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September 9, 2011

Enumerated Powers

Joe Charlebois

My daughter just finished her first week of high school and was exasperated at the increase in the size of her homework. As a part of one of her very first assignments, she had to define roughly 100 separate terms for her government and civics class. The term “Enumerated Powers” was one on the list that stumped her.


Enumerated Powers isn’t a term that is in typical use in a high school freshman’s lexicon. With the past few federal administrations, maybe it should be.


Enumerated Powers are what empower the “Tea Party” of today. Members believe in the United States Constitution and its role in the success of our nation for over 200 years. Those who could be labeled Tea Party members are looking for limited government and a return to fair taxation. They are not the caricature that leftist commentators and legislators portray them to be.


A “Google” query of phrase “the tea party is” revealed several results.  None of them accurately describe those people I know who would characterize themselves as a Tea Party member. The seven results were: racist, destroying America, crazy, a joke, over, insane, evil and ruining America.


The ideals of limited government are not evil or racist; they are not destroying or ruining America; nor are they insane.


The ideals of limited government are the framework that the Founding Fathers built the United States Constitution upon. Article I, Section 8 of the Constitution states – and limits – what powers will be granted to the federal government by the people of the United States.


The Founders never intended for the federal government to be more powerful than the states – pr more accurately – the people. Those sympathetic to the Tea Party would like to see the federal government take more of an originalist role in governance and return the power back to the states and the people.


The most egregious examples of heavy handed federal overreach are the continual usurpation of economic and personal liberties by unelected and politically entrenched bureaucrats.


The National Labor Relations Board (NLRB) has become the enforcement arm of labor unions, and the Environmental Protection Agency has enacted regulations that may essentially shut down a large number of power plants and impact both corporate and family farms. Of course, the heaviest hand would be that of the healthcare mandate that President Barack Obama forced on the American citizen.


The NLRB has singlehandedly crushed the American aerospace industry by ruling against an American corporation – Boeing – when it ruled that it could not open a new plant to ramp up production of the Dreamliner in addition to the plant in the State of Washington. In a ruling that did not benefit or harm any union employees in Washington, the NLRB essentially told Boeing it was not allowed to build the Dreamliner in a “Right to Work” state. This has cost Boeing billions in lost sales and future sales as its main competitor has not had to deal with the same labor issues and bureaucratic indifference.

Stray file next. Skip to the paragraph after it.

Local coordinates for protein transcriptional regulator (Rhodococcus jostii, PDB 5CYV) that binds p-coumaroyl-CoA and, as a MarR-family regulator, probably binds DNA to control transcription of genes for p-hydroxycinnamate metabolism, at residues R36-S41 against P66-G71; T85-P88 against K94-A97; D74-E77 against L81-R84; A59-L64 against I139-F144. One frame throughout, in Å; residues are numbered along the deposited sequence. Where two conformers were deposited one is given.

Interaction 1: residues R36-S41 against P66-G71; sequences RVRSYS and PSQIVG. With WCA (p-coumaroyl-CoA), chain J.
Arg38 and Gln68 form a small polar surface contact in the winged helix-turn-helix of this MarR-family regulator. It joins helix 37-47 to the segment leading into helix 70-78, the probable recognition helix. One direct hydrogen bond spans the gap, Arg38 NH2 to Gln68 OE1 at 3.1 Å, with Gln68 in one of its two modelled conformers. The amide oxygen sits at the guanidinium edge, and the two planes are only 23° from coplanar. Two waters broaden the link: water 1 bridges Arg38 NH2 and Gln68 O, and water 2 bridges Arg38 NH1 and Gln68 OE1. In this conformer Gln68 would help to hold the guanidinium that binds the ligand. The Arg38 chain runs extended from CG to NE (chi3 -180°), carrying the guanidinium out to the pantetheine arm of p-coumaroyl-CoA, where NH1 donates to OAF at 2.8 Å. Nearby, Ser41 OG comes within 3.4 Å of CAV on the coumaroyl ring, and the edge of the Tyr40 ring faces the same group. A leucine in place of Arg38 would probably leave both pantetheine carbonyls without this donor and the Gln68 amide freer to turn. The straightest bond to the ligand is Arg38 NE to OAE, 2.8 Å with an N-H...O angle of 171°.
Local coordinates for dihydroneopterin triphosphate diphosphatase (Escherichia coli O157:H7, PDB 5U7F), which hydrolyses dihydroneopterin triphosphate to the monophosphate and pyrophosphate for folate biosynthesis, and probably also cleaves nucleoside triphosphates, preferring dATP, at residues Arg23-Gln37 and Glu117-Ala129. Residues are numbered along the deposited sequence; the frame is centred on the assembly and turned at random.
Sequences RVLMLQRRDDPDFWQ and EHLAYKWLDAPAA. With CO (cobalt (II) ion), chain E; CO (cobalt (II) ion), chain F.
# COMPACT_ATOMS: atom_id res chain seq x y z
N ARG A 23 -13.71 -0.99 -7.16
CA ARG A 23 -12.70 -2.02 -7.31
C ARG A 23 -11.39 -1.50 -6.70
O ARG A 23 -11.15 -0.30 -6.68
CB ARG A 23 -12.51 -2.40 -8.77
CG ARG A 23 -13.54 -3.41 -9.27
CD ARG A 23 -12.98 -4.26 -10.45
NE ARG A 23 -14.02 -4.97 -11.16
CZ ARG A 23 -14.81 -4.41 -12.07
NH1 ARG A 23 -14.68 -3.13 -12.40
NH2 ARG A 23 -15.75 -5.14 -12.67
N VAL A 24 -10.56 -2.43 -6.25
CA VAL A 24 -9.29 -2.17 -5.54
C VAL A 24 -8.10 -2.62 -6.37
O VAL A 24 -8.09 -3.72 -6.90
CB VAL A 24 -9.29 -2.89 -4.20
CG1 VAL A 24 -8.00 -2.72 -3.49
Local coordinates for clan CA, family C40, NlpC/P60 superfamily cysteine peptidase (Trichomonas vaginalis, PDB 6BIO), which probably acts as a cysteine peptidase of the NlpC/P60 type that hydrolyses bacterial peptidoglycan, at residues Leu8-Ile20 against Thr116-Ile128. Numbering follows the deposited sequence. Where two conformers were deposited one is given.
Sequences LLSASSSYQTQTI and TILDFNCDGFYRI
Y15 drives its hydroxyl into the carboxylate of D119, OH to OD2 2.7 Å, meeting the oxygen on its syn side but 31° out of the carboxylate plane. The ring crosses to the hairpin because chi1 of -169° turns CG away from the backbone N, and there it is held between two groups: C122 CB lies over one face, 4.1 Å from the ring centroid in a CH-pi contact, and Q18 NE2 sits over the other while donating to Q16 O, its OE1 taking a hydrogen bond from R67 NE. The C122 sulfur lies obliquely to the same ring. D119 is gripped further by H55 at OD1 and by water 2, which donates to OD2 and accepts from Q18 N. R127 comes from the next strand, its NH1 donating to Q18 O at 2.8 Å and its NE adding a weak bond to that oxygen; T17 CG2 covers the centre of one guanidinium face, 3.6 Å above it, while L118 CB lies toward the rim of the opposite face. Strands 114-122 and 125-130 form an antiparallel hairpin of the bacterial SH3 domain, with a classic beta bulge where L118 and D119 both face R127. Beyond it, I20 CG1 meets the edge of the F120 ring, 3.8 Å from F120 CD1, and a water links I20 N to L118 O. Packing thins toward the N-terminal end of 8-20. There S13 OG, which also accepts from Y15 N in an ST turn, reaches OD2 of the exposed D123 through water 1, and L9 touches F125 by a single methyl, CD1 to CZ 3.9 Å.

The Environmental Protection Agency, even in the face of a rising tide of criticism from business leaders and Republican opposition, was not swayed in its determination to push forward on the shutdown of many aging coal fired power plants. Many of these plants are on the way out anyway as “clean coal” plants are replacing them with much cleaner technology that meets EPA standards. President Obama realizing the crippling impact that these regulations would have on energy prices and lost jobs, actually told EPA Administrator Lisa Jackson to suspend the enforcement of those regulations for now.


Obamacare is likely the most overreaching regulation that the federal government has ever attempted to enforce. The requirement that each individual needs to purchase health insurance has put the most onerous burden upon businesses as they attempt to plan their investment and hiring goals over the next few years. Individuals, for the first time, in the history of the United States would be punished for failing to purchase a product. Any comparisons to automobile insurance or other similar products fall short as they are only required when an individual owns an automobile. Individuals in New York City, who take a taxi or subway to work, aren’t obligated by the state of New York to purchase automobile insurance in the off-chance that they may rent a car or borrow a relative’s vehicle to move furniture.


None of these departments or actions by the federal government is enumerated in The United States Constitution’s Article I, Section 8, nor should they be. There is nothing in the Constitution that prohibits the states from enacting these types of regulations and decisions, but the Founders’ intentions – when it comes to the federal government – were quite clear as to the federal government.


So, opposing these regulations doesn’t make one crazy or evil. It is often said that the Founders were possibly the most brilliant assemblage of thinking men ever assembled; it’s nice to think that I am in their company.


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